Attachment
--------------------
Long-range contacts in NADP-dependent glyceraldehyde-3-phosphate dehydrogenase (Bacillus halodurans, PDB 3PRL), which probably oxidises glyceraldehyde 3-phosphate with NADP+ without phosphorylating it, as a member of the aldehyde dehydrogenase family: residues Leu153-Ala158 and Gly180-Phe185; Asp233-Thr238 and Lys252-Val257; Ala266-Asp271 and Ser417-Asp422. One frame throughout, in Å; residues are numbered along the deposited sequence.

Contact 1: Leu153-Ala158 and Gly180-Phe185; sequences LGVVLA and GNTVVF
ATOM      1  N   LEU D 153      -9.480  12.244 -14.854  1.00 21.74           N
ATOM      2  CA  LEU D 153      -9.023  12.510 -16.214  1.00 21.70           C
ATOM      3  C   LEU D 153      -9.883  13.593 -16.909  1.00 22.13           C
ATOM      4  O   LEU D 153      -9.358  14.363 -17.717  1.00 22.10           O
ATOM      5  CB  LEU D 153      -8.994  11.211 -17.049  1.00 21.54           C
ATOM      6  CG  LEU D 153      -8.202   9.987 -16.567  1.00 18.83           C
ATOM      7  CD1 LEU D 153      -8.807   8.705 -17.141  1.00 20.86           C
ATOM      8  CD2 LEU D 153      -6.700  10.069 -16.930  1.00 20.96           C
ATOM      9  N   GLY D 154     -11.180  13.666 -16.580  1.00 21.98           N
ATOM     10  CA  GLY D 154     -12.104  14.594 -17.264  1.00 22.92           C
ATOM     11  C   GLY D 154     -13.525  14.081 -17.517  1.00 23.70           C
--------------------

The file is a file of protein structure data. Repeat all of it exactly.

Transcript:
Long-range contacts in NADP-dependent glyceraldehyde-3-phosphate dehydrogenase (Bacillus halodurans, PDB 3PRL), which probably oxidises glyceraldehyde 3-phosphate with NADP+ without phosphorylating it, as a member of the aldehyde dehydrogenase family: residues Leu153-Ala158 and Gly180-Phe185; Asp233-Thr238 and Lys252-Val257; Ala266-Asp271 and Ser417-Asp422. One frame throughout, in Å; residues are numbered along the deposited sequence.

Contact 1: Leu153-Ala158 and Gly180-Phe185; sequences LGVVLA and GNTVVF
ATOM      1  N   LEU D 153      -9.480  12.244 -14.854  1.00 21.74           N
ATOM      2  CA  LEU D 153      -9.023  12.510 -16.214  1.00 21.70           C
ATOM      3  C   LEU D 153      -9.883  13.593 -16.909  1.00 22.13           C
ATOM      4  O   LEU D 153      -9.358  14.363 -17.717  1.00 22.10           O
ATOM      5  CB  LEU D 153      -8.994  11.211 -17.049  1.00 21.54           C
ATOM      6  CG  LEU D 153      -8.202   9.987 -16.567  1.00 18.83           C
ATOM      7  CD1 LEU D 153      -8.807   8.705 -17.141  1.00 20.86           C
ATOM      8  CD2 LEU D 153      -6.700  10.069 -16.930  1.00 20.96           C
ATOM      9  N   GLY D 154     -11.180  13.666 -16.580  1.00 21.98           N
ATOM     10  CA  GLY D 154     -12.104  14.594 -17.264  1.00 22.92           C
ATOM     11  C   GLY D 154     -13.525  14.081 -17.517  1.00 23.70           C